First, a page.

North Beach Patrol Pact Hinges On Revenue Sharing

By: Ed Maroney

Topics: Beaches

Campers on North Beach. Orleans and Chatham are negotiating over whether Chatham will resume beach patrols of its section of the barrier spit. FILE PHOTO

ORLEANS The town of Chatham is willing to patrol its section of Nauset Beach, but it wants to share costs and revenues in a new arrangement with the town of Orleans.

“We can't just ask our taxpayers to pay that cost,” Chatham Selectman Shareen Davis said at a meeting of the two boards Sept. 13. “We're trying to find the best-case scenario to offset costs.”

Following the 2007 break in the barrier beach, Chatham's share of Nauset (North) Beach was down to about half a mile. Chatham relinquished its beach patrol, which was taken over by Orleans in exchange for keeping out-of-town sticker revenue as well as resident sticker fees. Chatham retains fees from its residents and property owners. The result is much more revenue for Orleans.

Recently, however, Chatham's North beach has grown and become more attractive to over-sand vehicle operators, while Nauset Beach in Orleans has narrowed significantly. In February, Orleans proposed that Chatham resume patrols of its section of North Beach. In April, the towns agreed to continue the existing agreement for a year to let Chatham prepare for the transition.

Meeting last week as park commissioners, the Orleans selectmen hosted their Chatham colleagues, who brought a proposal that included assumption of North Beach patrols but proposed significant changes to revenue distribution. Under the Sept. 13 draft, revenue subject to distribution would include stickers sold to Orleans residents (at this time, the town does not charge residents a general beach fee), all non-resident stickers sold by Orleans, and resident stickers sold by Chatham.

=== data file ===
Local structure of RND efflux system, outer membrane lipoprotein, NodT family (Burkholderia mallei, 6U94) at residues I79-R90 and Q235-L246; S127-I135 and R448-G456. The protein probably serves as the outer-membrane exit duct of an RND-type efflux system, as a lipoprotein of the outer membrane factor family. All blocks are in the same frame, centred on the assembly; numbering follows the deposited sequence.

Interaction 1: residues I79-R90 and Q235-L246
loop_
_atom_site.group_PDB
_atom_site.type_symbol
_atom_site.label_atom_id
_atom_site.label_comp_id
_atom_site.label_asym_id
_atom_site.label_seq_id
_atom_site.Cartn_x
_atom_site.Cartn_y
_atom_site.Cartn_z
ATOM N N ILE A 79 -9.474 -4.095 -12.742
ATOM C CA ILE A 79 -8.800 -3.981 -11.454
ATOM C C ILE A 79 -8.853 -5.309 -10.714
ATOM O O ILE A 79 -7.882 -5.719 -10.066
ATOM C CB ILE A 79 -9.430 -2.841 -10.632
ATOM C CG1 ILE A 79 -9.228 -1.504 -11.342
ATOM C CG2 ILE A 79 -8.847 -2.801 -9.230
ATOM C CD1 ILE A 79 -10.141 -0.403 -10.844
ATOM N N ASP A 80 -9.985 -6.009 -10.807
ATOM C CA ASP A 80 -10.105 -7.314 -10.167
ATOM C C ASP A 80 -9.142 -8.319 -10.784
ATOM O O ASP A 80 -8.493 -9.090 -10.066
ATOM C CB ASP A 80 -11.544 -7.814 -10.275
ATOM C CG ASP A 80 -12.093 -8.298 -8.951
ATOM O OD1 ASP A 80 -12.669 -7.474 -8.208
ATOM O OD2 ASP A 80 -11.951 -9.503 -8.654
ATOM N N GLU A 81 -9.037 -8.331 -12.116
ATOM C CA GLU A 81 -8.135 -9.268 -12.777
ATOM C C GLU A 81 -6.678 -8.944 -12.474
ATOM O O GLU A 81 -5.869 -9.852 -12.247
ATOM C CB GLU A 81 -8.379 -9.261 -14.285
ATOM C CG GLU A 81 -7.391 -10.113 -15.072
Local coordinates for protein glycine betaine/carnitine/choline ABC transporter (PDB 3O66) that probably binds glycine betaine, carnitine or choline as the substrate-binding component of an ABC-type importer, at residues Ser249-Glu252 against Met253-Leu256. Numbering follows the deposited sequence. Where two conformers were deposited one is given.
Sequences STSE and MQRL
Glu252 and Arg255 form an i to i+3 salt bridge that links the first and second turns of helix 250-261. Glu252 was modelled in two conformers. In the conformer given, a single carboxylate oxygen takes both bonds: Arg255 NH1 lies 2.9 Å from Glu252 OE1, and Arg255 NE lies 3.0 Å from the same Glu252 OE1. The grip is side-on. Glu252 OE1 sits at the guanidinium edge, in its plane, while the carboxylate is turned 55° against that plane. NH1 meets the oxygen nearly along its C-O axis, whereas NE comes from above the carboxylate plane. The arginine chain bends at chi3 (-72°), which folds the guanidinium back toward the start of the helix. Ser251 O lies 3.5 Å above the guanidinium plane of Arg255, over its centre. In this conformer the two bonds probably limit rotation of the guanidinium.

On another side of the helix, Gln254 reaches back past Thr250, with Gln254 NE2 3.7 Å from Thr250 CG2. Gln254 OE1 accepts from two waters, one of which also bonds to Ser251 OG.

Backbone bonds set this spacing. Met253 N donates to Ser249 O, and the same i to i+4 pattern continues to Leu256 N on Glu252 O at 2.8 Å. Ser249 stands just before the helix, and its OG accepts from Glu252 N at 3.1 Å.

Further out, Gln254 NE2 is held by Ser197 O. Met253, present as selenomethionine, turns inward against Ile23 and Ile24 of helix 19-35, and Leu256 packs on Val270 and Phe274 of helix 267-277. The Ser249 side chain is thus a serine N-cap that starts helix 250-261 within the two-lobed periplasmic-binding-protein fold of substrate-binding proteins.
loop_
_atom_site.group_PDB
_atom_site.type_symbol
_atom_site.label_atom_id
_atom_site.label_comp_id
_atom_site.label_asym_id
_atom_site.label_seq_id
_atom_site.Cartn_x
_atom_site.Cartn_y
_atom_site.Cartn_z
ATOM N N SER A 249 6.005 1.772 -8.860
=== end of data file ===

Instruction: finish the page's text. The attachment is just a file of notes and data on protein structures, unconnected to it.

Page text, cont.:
At the end of the over-sand vehicle season (April 30), each town would provide an accounting of its endangered shorebird monitoring program and over-sand program receipts and expenses. “Only expenses related to operation of the respective towns' endangered species monitoring and OSV program south of the Nauset Beach parking lot shall be included in the accounting,” the Chatham draft notes. Revenue would then be divided in proportion to ORV and endangered species expenses. Revenues from fines would remain with the towns imposing them.

“We don't know what we're splitting until we see what you're spending,” Orleans Park Commission Chairman Alan McClennen said. “We don't have an expense report with us,” said Chatham Selectman Amanda Love, who with Selectman Shareen Davis and Natural Resources Director Robert Duncanson developed the new draft.

“To operate our (section of the) beach, we're probably close to $100,000,” Duncanson said. “We probably spent $40,000 to $50,000 this year. We added part-time staff that would go full-time next year.”

“I don't see any reason why HCP (Habitat Conservation Plan) expenses should be shared,” Orleans Selectman Jon Fuller said. “You have your HCP, we'll have ours.” The plans imposes protective measures for shorebirds while keeping ORV access open.

“There has been discussion about the two towns working together under one HCP permit,” Duncanson said, adding later, “Probably at some point the two towns ought to suggest a joint permit for the area south of the parking lot. It really is one beach with the exception of a town line on a piece of paper.”

Orleans Selectman David Currier, who was part of an informal group that worked to secure better over-sand access to the beach in both towns, suggested forming another. “I could only support a working group if they adhere to the open meeting law and take minutes...and report to us regularly,” Fuller said. By meeting's end, both town seemed ready to appoint a committee of two members of each board to hammer out a compromise.